Two military vets discussed military matters inside a tiny OTA joint. I wanted a dark beer to match my somber mood generated by falling rain, gray skies and indifferent human beings.
No dice on the dark beer said the elderly female bartender, so I settled for something lighter.
I perused the joint’s liquor offerings: desultory. Something caught my eye: a pink lemonade-flavored Smirnoff. I cringed and tried imagining who would order such a repulsive concoction. I failed.
A ridiculous talk show played on a monitor. The hostess of the show had a face disfigured by plastic surgery and injections of chemical compounds. An obnoxious celebrity chef was her guest. They began bantering. I couldn’t take it. I asked the bartender for a change of programming and she switched to a repeat of college football game broadcast a week ago.
I sat an ancient Formica bar and penned notes for an upcoming Oregon Coast Christmas tale I’m writing for the holiday season. I knew where I wanted to set the story: Coos Bay, the Millicoma River, Allegheny and two waterfalls in the area that I’d never seen. It felt important to visit the falls either prior to or during the writing of the tale to enhance the accuracy of the setting. Is it necessary to see the falls to write about it? Is that necessary for fiction? No. I could imagine how it looked and see photographs on the Internet. I could save myself a long drive.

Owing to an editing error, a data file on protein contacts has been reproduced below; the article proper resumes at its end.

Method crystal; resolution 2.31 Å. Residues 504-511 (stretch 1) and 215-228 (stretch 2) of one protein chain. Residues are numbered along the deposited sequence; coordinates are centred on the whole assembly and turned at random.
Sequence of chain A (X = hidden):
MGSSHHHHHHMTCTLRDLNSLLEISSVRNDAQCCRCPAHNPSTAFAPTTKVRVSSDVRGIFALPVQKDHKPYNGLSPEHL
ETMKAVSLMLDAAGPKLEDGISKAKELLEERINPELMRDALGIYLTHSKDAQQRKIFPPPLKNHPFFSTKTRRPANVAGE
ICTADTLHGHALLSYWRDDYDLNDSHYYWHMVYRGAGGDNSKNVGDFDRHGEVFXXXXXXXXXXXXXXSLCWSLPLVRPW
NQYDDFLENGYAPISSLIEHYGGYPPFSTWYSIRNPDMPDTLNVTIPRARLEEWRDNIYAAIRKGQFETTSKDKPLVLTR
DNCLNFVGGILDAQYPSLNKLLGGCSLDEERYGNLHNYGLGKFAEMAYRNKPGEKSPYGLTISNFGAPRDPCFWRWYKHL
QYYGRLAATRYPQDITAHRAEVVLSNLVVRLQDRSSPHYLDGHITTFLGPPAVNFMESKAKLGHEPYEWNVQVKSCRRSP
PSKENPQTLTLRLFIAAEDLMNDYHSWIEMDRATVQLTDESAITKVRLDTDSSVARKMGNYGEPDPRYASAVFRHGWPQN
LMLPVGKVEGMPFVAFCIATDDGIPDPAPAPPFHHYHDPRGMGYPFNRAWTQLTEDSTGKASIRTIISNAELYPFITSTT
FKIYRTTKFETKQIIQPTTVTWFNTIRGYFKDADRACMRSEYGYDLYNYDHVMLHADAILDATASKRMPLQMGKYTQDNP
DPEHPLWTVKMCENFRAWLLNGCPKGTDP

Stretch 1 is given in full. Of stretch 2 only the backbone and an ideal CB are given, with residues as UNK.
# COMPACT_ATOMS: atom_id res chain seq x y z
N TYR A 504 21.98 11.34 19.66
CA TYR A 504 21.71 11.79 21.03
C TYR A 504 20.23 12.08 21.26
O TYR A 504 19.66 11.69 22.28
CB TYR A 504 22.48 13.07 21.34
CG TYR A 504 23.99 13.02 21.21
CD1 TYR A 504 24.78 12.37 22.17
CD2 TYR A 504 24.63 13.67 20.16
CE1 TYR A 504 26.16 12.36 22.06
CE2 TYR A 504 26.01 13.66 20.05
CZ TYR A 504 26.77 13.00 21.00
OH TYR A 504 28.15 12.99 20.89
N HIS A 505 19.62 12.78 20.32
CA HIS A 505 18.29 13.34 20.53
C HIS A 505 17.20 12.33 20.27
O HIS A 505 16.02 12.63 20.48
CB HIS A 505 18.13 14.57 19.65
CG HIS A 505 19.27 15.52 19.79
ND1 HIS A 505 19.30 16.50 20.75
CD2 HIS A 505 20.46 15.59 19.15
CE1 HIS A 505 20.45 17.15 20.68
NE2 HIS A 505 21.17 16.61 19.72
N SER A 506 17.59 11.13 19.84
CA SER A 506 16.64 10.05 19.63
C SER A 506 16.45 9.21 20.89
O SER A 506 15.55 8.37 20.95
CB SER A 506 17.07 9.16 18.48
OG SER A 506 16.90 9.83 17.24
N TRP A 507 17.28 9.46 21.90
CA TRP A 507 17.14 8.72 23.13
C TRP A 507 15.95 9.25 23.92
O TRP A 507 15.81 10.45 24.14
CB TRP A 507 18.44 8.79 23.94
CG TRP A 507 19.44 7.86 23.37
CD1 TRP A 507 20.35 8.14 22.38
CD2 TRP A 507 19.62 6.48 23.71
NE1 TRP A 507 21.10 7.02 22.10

But I won’t use the Internet. I want to make that long drive to a remote place on the Oregon Coast. I want to see the only river valley on the Oregon Coast I haven’t explored. I know there will be magic up the Millicoma River. For some reason, I am drawn to this place. I know when I see it something is going to happen that will prove pivotal later on in my life. In fact, writing this story about a homeless vet who gets a job at a Christmas tree lot is all part of my own personal story and also connecting to the homeless issue I am writing about.